Ok so I’m going to do something today thatI never thought I would do round here and that is do a fabric buying adventure slashfabric haul. I never thought I would do this only becauseI just never ever go and buy massive amounts of fabric at once, just because I prefer tosave money to buy little increments of good quality, natural fibre material that willmake my historical reconstructions look a little bit, slightly more ‘accurate’, whateverthat really is. Instead of just buying large quantities offabrics and compromising on the quality. But I don’t really have that option today,because if you saw my last video you will have heard the announcement that I am doinga Lady Sherlock Holmes, um, which is 1890s. It should be great fun, but unfortunatelythat does mean that you have to start with the base layers so that you get the silhouettecorrect as you build outward. The outer layers, however, are the ‘designlayers’, the fabrics that are seen and therefore need to be carefully thought out. Which means that you have to decide the fabricfor the outer layers to coordinate with the inner layers–which means that you kind ofhave to buy all of the fabric at once. Or at least have picked the fabrics all atonce, however if you have ever been to the New York City garment district then you willknow that fabrics don’t tend to stick around too long. So if I pick a fabric for, say, the skirtand the waistcoat now, the coat fabric that I choose is probably not going to be availablethree months from now. It will all be ok, because, because theseare projects that I have planned for, that I was planning to do in the coming months,it’s just a matter of buying the materials now versus in the future. I have made myself a list of all of the thingsI need to buy. It’s probably not all of the things, but atleast the pressing things: the fabric, the design bits and pieces; you know, little thingslike trimmings and notions I can always just go get at some other point. So I think–*rogue pencil escapes*–so I thinkwe should head out now. It’s bloody freezing outside, I think it’snegative 4 degrees outside, uhh, so I am going to bundle up tightly, and we shall go andhead down to the garment district and see what we can find. Garment District Essentials: if you are followingalong at home. Whenever I go swatching or purchasing I alwayshave roughly this array of items with me: snacks, of course, some water, my list ofthings that I need to buy or swatch for, a little diary to make notes, as well as a staplerto staple any swatches into, and some fabric sheers to cut swatches if I need. Some of the shops you will have to ask themfor swatches, they do not let you cut them yourself. Most of the shops know me only because I workedin theatre for so long and obviously I gave them a lot of not my money! Uhm, which works in my favor nowadays, butalways yes, please do ask for a swatch if you would like one; most of them are veryhappy to give you a swatch. Ok, but do I do the sensible thing and wearflat shoes, or do I do the aesthetic thing and wear the American Duchess shoes? Flat shoes. Flat shoes. Always flat shoes. Come on. Haven’t we learned this? Alright, let’s go! Oh my god this is so weird to be vloggingin public. So I’m looking for a couple of things today,mainly, I mean obviously the skirt and waistcoat fabric; I’m looking for corset fabric, I’mlooking for lots of little trimmings and ribbons and things, and then of course the coat fabric. Hold on, I’m gonna stop because…people arelooking at me. So what I had in mind for the coat fabricwas some sort of green brown-ish tartan, I think Noelle is going for browns for Watson. My dream fabric was the tartan that I usedfor the witch bonnet hat thing that’s also on my channel. Unfortunately that fabric does not exist anymore,I looked; it’s from a little fabric shop on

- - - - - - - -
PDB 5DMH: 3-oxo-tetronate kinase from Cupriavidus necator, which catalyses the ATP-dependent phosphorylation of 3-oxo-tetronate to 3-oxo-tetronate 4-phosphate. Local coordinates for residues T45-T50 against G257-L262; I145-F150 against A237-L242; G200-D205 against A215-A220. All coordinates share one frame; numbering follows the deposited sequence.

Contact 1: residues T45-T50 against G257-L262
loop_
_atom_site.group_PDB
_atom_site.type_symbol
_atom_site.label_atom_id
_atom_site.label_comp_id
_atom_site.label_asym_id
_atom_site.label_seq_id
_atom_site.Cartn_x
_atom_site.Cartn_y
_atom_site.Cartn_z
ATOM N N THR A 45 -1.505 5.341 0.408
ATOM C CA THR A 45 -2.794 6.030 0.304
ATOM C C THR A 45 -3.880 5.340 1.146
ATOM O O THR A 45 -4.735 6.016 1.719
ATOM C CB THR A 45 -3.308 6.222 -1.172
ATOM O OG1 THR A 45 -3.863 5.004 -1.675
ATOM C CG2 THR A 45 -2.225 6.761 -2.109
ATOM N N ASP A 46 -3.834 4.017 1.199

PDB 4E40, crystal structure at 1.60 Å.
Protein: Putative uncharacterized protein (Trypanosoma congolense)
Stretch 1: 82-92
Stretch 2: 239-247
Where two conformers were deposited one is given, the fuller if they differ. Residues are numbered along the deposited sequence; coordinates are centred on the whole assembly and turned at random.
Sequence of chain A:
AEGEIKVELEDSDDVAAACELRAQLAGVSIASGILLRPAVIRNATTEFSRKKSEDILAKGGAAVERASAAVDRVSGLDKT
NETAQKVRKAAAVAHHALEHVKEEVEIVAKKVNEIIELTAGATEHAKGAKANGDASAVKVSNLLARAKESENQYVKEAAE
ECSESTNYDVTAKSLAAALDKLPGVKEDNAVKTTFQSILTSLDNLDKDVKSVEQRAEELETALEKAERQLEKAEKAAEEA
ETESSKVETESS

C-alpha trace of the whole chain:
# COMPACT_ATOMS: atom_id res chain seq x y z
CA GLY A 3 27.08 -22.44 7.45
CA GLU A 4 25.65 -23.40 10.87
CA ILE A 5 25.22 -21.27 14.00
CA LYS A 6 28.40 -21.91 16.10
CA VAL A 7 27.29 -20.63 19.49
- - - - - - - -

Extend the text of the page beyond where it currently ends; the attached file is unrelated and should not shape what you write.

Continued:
Unfortunately that fabric does not exist anymore,I looked; it’s from a little fabric shop on 39th street that I bought several years ago,so of course it doesn’t exist anymore. Um. So I’ve been looking everywhere to try andfind a reasonably priced green brown wool tartan or check, to no avail on 39th street;I also looked in Central London and in Goldhawk Road when I was in London thinking, of course,you know, in England they’ll have beautiful tartans and tweeds. But, um, sadly nothing quite what I was lookingfor there either. And then of course, it occurred to me, ofcourse: Mood, the fabric store Mood, has a fabulous selection of wool. If you are a regular in the New York CityGarment District, you will be aware of the living hellscape that is Mood Fabrics–packedwith tourists because I guess it’s famous because of this TV show or whatever, um, andso when I was working in theatre it was always the person who drew the short straw that hadto go into Mood. I haven’t been in there in years. But…but I think it might be worth a littlelook into the shop, just to see what they have, just because I feel like I don’t wantto go into B&J yet because they are quite expensive–not quite as expensive as Beckenstein’sbut–Mood will be cheaper than B&J so, I’m gonna look there first. Ok, I lied, so that first store was Day toDay, which used to be on 39th street and I thought it closed years ago, but I just walkedby and there it was. So I just thought I’d pop in; they didn’treally have much in the way of wools, as you saw, so now I’m actually headed to Mood. They’ve redone this whole lobby since I lastwas here…like four years ago. My goodness, this is quite glamorous. This building was the only building I knowthat had manual elevator operators for the longest time–and now they don’t; completelyautomatic, oh my goodness! I love this one, it’s so cool; it’s got allthis little stitching detail in it. But it’s never gonna last; look, you can dothis little scratch test and you can see it’s just gonna want to pull right out. It’s pretty though. It’s a bit…duller than I would like, butthis actually isn’t quite terrible. I’m not entirely sure that there will be enoughhere, um, but it’s a good option. It’s a good option. I’m here with George! George is a follower of this vlog and Georgehas just cut me a swatch of this lovely fabric here. Mood fabrics! Mood Fabrics. Oh come off it, you could make this so easily. Ok, I’ve just come out of Mood. I stand entirely corrected; they were veryvery friendly there and they have a massive glorious selection of wools, uhm, so I shalldefinitely be keeping that in mind for next time, but if you ever do decide to make thedecision to come to Mood, do come early in the day because it was much more tolerableat this merry hour of 10am than it is at 3 o’clock. I didn’t buy that nice little wool tweed thing,um, only because it was maybe a little dull, it’s not quite as green as I would like itto be, and for some reason I have it in my head that I’m going to find something bettersomewhere else…in any of the places I’ve already looked. I have remembered that there is another shopcalled Lace Star that is just here on 39th street, it’s up on the third floor of a buildingwhich I think is right here but I actually don’t remember which one. I’m gonna go and have a look in there if theyhaven’t closed, because I haven’t been in there in a couple of years. But I remember them having a couple of good,um, a good wool section so I’m gonna go and have a look there. If I don’t find anything then I’m just gonnahave to settle and buy the wool, so. There’s a really disappointing lack of brownishgreens available in the world; everything’s